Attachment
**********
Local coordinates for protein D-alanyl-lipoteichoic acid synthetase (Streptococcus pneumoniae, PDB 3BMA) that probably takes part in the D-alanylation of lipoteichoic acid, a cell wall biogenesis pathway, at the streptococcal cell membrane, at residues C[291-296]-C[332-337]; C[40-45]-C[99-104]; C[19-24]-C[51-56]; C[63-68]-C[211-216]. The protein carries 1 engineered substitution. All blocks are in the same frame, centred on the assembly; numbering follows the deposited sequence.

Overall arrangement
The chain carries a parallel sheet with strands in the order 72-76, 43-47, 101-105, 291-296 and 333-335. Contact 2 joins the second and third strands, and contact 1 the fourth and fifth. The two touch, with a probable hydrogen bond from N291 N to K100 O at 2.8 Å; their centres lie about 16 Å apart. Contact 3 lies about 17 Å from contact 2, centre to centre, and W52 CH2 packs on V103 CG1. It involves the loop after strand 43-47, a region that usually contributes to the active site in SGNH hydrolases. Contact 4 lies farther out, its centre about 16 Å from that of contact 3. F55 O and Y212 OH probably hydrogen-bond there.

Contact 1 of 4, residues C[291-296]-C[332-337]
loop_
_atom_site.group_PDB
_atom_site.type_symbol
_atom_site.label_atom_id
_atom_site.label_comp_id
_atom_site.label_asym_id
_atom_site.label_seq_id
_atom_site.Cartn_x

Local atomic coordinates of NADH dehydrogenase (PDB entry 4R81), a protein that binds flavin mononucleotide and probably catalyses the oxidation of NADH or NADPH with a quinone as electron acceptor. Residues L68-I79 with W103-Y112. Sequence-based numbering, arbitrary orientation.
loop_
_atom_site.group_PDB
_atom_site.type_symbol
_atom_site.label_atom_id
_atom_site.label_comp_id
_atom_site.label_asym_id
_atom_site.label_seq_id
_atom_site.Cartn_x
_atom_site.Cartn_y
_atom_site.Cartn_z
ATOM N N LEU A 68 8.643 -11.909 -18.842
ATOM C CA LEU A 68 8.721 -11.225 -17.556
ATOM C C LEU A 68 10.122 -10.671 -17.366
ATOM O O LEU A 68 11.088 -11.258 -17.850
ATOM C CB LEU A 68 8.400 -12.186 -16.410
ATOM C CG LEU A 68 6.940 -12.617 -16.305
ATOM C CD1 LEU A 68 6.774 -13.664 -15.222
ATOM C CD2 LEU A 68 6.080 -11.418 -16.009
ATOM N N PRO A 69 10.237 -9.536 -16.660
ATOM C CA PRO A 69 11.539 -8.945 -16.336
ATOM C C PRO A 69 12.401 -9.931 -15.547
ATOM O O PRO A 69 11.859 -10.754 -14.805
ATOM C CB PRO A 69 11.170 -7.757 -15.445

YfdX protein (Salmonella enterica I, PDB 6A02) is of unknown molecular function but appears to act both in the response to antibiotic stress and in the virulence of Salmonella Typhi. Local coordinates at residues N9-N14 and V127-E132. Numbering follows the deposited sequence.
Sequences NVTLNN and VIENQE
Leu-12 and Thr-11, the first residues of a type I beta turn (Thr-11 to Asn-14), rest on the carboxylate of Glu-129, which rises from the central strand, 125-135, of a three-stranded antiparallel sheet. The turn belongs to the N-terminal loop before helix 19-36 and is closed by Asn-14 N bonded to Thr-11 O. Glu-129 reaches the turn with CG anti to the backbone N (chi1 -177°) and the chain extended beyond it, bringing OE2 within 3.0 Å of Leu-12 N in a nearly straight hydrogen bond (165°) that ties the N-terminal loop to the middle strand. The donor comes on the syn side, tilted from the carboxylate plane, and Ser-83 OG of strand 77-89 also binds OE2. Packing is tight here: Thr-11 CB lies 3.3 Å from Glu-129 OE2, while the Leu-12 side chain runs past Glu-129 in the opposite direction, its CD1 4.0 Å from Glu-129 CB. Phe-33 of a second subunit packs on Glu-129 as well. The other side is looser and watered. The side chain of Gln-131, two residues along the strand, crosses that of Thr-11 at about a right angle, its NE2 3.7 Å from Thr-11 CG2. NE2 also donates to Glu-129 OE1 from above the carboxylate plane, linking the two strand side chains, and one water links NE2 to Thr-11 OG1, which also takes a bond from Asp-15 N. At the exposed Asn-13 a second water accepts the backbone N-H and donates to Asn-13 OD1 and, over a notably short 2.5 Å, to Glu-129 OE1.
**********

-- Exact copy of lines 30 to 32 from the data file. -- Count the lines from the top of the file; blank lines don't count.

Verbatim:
ATOM C CD1 LEU A 68 6.774 -13.664 -15.222
ATOM C CD2 LEU A 68 6.080 -11.418 -16.009
ATOM N N PRO A 69 10.237 -9.536 -16.660